It Just Might Work: No more illegal laws


by Brian Clarey

Let’s put a pin in the legality of HB2 — which has yet to be decided by the courts and may be fluid depending on the specifics of an Executive Order issued by Gov. Pat McCrory on Tuesday afternoon.

Let’s instead focus on the laws passed by the North Carolina legislature since the GOP took over in 2010 that have actually been determined to be illegal.

The marriage amendment was overturned by an appeals court in 2014, two years after it was enacted.

Our Congressional districts, created by this General Assembly, were illegally drawn and now we have an absolute cluster of an election in June to make up for their wrongheadedness.

We’re still waiting on a verdict from last summer’s trial about our election law, which among other things, reduced early-voting days and requires voters to bring an ID to the polls. And the redistricting of Greensboro from on high — a plan cooked up by state Sen. Trudy Wade and some of her confederates — is still making its way through litigation.

It seems as if there is little concern for the legality of bills passed through our General Assembly, and little understanding of the rights guaranteed to US citizens by our Constitution — strange, because so many of our state reps are lawyers.

And while there are very real consequences to these illegal laws while they are on the books — for two years, for example, no same-sex marriages were performed in the state — there have been zero consequences for the architects of these illegal bills, even when the top lawyer in the state, Attorney General Roy Cooper, warned against their validity.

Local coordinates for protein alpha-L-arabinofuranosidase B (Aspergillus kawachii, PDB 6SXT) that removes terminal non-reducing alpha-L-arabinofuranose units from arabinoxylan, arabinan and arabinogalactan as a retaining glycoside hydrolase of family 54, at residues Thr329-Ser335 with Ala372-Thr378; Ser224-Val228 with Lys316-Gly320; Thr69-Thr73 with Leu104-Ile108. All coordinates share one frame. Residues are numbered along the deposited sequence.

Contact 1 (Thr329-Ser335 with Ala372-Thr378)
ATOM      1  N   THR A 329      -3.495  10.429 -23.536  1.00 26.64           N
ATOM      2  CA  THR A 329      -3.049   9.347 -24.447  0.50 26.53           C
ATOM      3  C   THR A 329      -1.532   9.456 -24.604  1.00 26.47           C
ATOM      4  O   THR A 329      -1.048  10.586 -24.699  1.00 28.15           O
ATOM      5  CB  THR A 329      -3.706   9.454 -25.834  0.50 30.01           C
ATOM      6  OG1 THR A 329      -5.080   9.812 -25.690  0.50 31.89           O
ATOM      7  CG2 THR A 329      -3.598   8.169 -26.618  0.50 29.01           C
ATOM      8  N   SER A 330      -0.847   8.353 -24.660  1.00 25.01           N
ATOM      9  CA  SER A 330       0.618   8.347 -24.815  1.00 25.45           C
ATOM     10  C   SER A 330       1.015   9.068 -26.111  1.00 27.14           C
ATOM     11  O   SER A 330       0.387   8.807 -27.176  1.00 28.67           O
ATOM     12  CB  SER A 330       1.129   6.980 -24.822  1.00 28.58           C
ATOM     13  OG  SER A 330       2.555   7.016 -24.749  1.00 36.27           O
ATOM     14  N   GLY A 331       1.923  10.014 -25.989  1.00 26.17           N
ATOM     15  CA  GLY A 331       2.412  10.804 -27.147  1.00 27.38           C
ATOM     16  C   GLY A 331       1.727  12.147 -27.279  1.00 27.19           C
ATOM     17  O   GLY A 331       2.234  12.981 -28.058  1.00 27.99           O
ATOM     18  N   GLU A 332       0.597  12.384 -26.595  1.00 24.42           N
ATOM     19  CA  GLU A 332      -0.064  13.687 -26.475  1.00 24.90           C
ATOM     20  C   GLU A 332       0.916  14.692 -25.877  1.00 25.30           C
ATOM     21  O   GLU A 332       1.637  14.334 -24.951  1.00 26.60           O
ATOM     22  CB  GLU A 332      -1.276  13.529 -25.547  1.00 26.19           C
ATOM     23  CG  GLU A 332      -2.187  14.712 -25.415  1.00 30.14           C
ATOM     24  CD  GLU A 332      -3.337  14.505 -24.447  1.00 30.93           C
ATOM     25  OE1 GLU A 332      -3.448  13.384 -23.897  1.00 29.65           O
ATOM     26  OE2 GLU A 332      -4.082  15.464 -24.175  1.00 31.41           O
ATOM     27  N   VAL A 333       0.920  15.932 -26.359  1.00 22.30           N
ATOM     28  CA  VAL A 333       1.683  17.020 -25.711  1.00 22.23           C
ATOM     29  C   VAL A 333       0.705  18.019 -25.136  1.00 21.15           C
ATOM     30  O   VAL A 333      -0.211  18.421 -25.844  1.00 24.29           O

The marriage amendment alone consumed dozens of hours of session time, with nothing to show for it except a deeper tarnish to our state’s reputation. Our legislators still collected their salaries, even though their work was worthless. And for the two years it was in effect our state government was actively curbing people’s civil rights.

As for consequences, I’m looking for something in between a forced public apology and civil penalties, and after a couple strikes, a ban from public office — which is a problem that should take care of itself, but many North Carolina voters don’t seem to have a problem voting for candidates who don’t know how laws work.

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